‘We can hope that any future constitutional debate considers these long-term issues more seriously, preferably in an open and respectful way – although evidence from the annual GERS furore suggests that this may be a little too much to ask for.’
‘The comment by the Scottish Finance Secretary at the time of publication that “Scotland’s economy and public finances are strong” seems fanciful given any reasonable analysis of recent low economic growth figures and a still high, by international standards, fiscal deficit.’
‘Much more could be done by government to defend these statistics and proactively clear-up misunderstandings.’
‘If Scotland is to meet the challenges of the next decade and beyond – and take advantage of the undoubted opportunities that will arise – it is likely to require a much bolder economic policy agenda’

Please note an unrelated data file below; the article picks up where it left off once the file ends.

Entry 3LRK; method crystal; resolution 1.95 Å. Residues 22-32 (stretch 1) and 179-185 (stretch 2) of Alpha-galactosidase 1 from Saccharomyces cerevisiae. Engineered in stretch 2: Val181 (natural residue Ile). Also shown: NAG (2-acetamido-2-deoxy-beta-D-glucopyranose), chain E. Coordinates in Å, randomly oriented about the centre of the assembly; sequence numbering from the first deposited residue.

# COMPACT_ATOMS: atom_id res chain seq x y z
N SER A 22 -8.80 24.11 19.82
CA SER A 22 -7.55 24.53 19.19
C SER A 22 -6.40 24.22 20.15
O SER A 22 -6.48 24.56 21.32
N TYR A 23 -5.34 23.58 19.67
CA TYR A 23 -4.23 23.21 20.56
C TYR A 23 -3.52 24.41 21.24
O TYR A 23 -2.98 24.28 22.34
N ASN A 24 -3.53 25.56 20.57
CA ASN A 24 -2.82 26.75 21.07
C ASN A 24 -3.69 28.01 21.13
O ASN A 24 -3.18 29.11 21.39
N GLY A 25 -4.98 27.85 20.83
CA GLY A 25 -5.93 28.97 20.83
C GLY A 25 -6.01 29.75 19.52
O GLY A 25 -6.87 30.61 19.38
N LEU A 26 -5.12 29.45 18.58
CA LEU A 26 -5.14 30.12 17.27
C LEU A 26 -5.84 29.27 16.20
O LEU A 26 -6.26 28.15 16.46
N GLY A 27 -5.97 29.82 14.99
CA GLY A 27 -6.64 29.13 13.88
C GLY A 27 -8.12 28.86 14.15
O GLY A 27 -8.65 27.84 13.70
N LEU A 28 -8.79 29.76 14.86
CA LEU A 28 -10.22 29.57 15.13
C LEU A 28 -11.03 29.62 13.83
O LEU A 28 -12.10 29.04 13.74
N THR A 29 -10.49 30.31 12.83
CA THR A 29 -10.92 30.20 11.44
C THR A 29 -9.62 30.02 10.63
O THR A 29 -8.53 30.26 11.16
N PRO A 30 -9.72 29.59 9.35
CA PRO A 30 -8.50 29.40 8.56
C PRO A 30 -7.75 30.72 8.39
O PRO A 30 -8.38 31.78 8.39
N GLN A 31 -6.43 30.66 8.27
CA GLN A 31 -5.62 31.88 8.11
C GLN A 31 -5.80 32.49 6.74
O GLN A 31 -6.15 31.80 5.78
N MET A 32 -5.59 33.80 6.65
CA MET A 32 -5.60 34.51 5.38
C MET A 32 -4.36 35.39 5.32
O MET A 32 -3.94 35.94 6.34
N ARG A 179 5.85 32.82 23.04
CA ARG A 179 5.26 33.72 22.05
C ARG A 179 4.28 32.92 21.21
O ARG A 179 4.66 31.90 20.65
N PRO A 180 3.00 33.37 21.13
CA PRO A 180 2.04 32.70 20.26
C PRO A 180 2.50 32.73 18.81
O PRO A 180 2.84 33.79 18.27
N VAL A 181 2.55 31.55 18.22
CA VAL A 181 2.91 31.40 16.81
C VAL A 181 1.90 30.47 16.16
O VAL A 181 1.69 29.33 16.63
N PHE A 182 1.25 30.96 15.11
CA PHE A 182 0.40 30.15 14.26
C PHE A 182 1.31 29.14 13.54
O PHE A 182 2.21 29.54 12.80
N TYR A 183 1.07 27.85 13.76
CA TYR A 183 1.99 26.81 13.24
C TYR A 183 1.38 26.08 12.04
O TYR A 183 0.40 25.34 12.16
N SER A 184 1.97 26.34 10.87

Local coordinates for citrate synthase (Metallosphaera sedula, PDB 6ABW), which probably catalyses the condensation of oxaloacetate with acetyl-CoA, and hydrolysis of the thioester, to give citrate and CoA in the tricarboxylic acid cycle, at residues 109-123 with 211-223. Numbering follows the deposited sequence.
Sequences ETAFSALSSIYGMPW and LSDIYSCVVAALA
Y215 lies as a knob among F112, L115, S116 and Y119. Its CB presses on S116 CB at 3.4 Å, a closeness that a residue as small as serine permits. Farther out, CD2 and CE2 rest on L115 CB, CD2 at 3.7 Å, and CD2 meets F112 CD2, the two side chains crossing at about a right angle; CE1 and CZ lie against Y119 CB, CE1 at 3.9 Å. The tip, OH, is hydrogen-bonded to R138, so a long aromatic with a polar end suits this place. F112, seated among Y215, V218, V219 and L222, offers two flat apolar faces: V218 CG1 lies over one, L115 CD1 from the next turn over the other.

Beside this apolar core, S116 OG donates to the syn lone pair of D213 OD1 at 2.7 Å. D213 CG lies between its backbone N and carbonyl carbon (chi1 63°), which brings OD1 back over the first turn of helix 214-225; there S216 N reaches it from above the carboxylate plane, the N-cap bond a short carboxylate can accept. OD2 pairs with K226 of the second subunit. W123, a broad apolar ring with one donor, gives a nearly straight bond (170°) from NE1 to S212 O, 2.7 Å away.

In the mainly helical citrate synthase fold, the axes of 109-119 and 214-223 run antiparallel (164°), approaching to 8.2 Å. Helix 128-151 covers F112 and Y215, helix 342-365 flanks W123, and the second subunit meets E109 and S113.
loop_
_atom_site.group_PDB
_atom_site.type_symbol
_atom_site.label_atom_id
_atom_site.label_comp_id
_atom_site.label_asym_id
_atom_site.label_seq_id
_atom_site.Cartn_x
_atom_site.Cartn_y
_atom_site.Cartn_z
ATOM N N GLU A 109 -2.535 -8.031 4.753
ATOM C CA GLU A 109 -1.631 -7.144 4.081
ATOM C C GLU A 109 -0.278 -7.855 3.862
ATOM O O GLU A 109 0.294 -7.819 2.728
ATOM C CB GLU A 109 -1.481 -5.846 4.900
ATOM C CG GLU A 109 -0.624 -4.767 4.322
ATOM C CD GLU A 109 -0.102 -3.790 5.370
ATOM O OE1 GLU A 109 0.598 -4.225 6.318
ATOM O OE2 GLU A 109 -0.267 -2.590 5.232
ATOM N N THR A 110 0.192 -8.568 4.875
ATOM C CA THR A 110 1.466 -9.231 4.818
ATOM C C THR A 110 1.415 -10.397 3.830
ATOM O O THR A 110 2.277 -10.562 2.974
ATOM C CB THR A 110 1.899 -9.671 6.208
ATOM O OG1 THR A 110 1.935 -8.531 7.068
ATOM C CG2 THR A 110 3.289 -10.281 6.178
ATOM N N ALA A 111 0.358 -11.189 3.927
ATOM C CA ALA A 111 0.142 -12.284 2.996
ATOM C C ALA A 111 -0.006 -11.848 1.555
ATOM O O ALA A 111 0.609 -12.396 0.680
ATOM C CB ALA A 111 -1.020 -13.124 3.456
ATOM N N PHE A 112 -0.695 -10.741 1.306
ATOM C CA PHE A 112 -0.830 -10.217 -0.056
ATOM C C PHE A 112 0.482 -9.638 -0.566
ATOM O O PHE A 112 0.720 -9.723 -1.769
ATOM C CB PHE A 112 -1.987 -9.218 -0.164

MSPs on finance committee debate the Scottish Budget: ‘Coming in the midst of the parliament’s 20th anniversary celebrations, this was not a good advert for parliamentary effectiveness in holding the government to account’.
‘All in all, great care needs to be applied when making judgments comparing national productivity levels. As a result, choosing a shift in international rankings as a government policy target is probably unwise.’
‘Underlying (onshore) economic and fiscal fundamentals are little different now to at the time of the first referendum. Economic debate around any second referendum is therefore likely to concentrate on: productivity growth prospects; how to narrow Scotland’s fiscal deficit; and how to improve the Current Account.’
‘Post-independence, your plan makes as much political and economic sense as unilaterally adopting changes to the financial regulations of Singapore.’
Hence in the same sense that ‘Brexit means Brexit’ is a meaningless statement (without defining Brexit), then so too would ‘Independence means Independence’ be.
‘All of these assumptions are necessarily educated guesswork. Add all the ‘worst case’ scenarios for each of these elements and you end up with an economy that shrinks by an eye-watering £11bn figure.’